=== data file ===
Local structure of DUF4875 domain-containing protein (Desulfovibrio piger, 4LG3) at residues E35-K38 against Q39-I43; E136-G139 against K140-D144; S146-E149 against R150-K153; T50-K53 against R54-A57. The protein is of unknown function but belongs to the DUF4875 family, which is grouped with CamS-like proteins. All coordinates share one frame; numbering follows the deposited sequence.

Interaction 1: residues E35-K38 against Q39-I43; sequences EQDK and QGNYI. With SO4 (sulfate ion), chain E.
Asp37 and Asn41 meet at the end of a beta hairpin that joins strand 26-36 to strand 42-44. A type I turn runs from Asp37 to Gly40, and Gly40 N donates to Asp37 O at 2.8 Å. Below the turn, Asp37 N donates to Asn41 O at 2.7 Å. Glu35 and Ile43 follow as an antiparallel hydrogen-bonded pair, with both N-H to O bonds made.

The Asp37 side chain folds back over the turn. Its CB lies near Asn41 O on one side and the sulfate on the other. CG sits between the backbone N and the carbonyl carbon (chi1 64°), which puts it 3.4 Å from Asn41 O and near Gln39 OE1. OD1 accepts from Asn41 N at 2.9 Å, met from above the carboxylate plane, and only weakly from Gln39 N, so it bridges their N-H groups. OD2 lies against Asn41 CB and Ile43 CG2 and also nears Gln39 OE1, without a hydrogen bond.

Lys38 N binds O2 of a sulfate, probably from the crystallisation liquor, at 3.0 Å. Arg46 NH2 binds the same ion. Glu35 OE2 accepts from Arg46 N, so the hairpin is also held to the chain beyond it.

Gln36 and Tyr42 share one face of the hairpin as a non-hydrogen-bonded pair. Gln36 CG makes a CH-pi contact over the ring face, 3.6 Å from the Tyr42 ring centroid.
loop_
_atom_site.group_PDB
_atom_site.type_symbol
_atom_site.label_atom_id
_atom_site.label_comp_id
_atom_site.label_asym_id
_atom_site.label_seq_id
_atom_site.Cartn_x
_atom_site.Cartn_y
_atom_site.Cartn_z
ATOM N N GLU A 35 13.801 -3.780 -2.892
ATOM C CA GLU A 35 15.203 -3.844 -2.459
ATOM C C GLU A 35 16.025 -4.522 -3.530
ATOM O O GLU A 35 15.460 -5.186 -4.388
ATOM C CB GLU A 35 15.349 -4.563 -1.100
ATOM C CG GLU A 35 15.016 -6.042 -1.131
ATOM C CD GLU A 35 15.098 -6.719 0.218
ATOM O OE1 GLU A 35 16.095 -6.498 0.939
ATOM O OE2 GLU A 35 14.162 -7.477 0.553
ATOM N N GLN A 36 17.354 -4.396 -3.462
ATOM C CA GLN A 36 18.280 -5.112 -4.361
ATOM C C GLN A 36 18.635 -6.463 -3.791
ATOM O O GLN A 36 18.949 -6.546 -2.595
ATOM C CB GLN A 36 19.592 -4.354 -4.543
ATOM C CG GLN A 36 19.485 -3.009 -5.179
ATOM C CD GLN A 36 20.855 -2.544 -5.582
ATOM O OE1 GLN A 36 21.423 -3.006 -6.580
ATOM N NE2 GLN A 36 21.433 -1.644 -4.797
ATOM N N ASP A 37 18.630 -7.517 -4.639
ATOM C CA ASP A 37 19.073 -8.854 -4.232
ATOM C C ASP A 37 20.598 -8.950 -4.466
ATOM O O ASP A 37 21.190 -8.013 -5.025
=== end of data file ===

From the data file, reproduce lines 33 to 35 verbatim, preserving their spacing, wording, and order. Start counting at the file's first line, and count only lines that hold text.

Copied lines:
ATOM O OE1 GLN A 36 21.423 -3.006 -6.580
ATOM N NE2 GLN A 36 21.433 -1.644 -4.797
ATOM N N ASP A 37 18.630 -7.517 -4.639